where Lp/mm stands for line pairs per millimeter and nA is the numerical aperture which in the present case is given by
nA=EP/(2*focal length of the objective 2)  Equation 2

where EP is the diameter of the entrance pupil of the telescope system.

Finally the depth of field T is again of significance. A practical relationship is given by:
T[mm]=λ/(2*nA 2)+0.34 mm/(Vtot*nA)  Equation 3

where λ=light wavelength of approx. 550 E-6 mm and Vtot=microscope magnification including ocular magnification.

FIG. 2 is a schematic diagram of the construction of an asymmetrically constructed stereomicroscope. The main objective, the stereo basis and the observation units are unchanged. Optical elements, which are identical to elements in FIG. 1, are referred to by the same references. The position of maximum magnification of the zoom system is shown. It can be seen that the diameter of the right beam path 60R is larger than that of the left one 60L, in this example larger than the stereo basis b.

The stereomicroscopes of the telescope type are equipped with a magnification changer which can be designed as a step changer or zoom system. The two telescopes or telescope systems 3R and 3L are according to the invention no longer built symmetrically but are different, in particular, however, at least with different maximum diameters of the first entrance pupil 32R and the second entrance pupil 32L. Advantageously, the maximum diameter of the entrance pupils 32R or 32L of one telescope system 3R or 3L is 10-50% larger than that of the other telescope system 3R or 3L. The invention is particularly effective if the larger of the two diameters of the entrance pupils 32R and 32L is larger than the stereo basis b, which is possible if the diameter of the entrance pupils 32R or 32L of one telescope system 3R or 3L is smaller than the stereo basis b. The magnification changers or the zoom systems of the two telescope systems 3R and 3L can be designed in such a way that in the wide range of smaller microscope magnifications the diameters of the entrance pupils 32R and 32L of the two telescope systems 3R or 3L are virtually identical, but for high magnifications are different. By means of this asymmetrical arrangement the resolution in one channel can be increased without the disadvantages described above.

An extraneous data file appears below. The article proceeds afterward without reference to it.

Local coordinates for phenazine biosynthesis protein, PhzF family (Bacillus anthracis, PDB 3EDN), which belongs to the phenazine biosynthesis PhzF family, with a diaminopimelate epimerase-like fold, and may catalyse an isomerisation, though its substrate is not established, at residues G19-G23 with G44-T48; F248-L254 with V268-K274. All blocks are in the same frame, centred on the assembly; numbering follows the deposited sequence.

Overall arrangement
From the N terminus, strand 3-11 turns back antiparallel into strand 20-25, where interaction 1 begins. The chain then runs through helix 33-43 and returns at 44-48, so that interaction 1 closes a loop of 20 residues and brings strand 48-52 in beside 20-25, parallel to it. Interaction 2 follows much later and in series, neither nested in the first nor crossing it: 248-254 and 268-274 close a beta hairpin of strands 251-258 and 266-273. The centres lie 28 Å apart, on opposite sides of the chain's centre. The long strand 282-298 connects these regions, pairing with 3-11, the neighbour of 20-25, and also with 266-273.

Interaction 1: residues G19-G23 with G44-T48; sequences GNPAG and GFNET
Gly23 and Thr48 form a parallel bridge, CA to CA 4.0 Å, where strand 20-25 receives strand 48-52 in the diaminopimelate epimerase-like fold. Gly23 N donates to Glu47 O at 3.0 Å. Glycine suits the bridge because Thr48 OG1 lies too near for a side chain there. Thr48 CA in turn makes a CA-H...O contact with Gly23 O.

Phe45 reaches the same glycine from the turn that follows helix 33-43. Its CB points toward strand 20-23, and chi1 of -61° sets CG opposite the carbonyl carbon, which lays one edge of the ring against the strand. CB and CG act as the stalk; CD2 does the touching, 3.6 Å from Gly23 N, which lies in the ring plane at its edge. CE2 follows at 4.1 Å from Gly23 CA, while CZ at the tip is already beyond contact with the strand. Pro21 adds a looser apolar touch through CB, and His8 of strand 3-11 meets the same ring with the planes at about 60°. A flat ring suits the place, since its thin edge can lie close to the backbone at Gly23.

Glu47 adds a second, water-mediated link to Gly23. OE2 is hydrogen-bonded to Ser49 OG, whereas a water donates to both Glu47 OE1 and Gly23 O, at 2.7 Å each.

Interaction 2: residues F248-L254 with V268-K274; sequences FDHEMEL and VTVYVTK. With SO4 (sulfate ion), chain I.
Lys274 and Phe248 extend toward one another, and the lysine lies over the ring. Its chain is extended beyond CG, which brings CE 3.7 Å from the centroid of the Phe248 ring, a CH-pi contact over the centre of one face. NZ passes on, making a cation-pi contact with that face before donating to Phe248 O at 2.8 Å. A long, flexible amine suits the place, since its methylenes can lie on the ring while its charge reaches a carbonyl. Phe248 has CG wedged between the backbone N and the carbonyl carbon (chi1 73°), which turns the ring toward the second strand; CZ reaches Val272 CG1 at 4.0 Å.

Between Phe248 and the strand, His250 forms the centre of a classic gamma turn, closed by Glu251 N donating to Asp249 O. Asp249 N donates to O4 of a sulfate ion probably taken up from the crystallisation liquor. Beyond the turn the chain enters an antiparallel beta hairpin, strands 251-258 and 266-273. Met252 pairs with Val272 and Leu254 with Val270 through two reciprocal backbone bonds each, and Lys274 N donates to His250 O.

In the case of the unsymmetrical diameters of the entrance pupils 32R and 32L the user receives two partial images of differing brightness, differing resolution and differing depth of field. It has been shown that a difference in brightness of up to 50% and the differences in the detail recognition do not adversely affect the merging of the two partial images into a 3-dimensional image. On the contrary, surprisingly the object is perceived 3-dimensionally with the improved resolution resulting from the higher numerical aperture and the greater depth of field resulting from the lower aperture. The invention is based on the utilisation of this physiological phenomenon for the design of asymmetrical stereomicroscopes.

While in the first beam path 60R the pencil diameter is determined by the diameter of the iris diaphragm 31R, limitation of the second beam path 60L is by means of the diameter of the lens element 35L between objective 2 and diaphragm 31L. The objective 2 has a first and a second telescope system 3R and 3L which do not have the same design downstream of it. The optical elements 35R, 31R of the first telescope system 3R have a different diameter from the optical elements 35L, 31L of the second telescope system 3L. The telescope systems 3R and 3L are shown as a focal zoom systems.

The arrangement of the telescope systems 3R and 3L (right and left) can comprise different component parts. Here it should be noted that in the operated condition the rule of equal magnification applies.

A further possibility for the design of the first and second telescope systems 3R and 3L is for the first and second telescope systems 3R and 3L (right and left) to be designed with a “same construction”, wherein, however, the optically effective diameter of at least one of the optical elements or a lens component is unsymmetrical, that is, for example, only the diameter of a (first) lens group of one of the telescopes is larger than the diameter of the corresponding lens group of the other telescope, all other lens parameters remaining the same. The term “optically effective diameter” means the diameter which describes the pencil of rays contributing to the image generation when it hits an optical element and penetrates the optical element. The first and second telescope systems 3R and 3L can be designed as Galilean telescopes for stepped magnification selection or as zoom systems for continuous magnification selection.

Similarly the design of the first and the second telescope systems 3R and 3L (right and left) each with a diaphragm or iris diaphragm 31L, 31R is conceivable. Here, the first diaphragm 31R in the first telescope system 3R can be operated independently of the second diaphragm, 31L in the second telescope system 3L.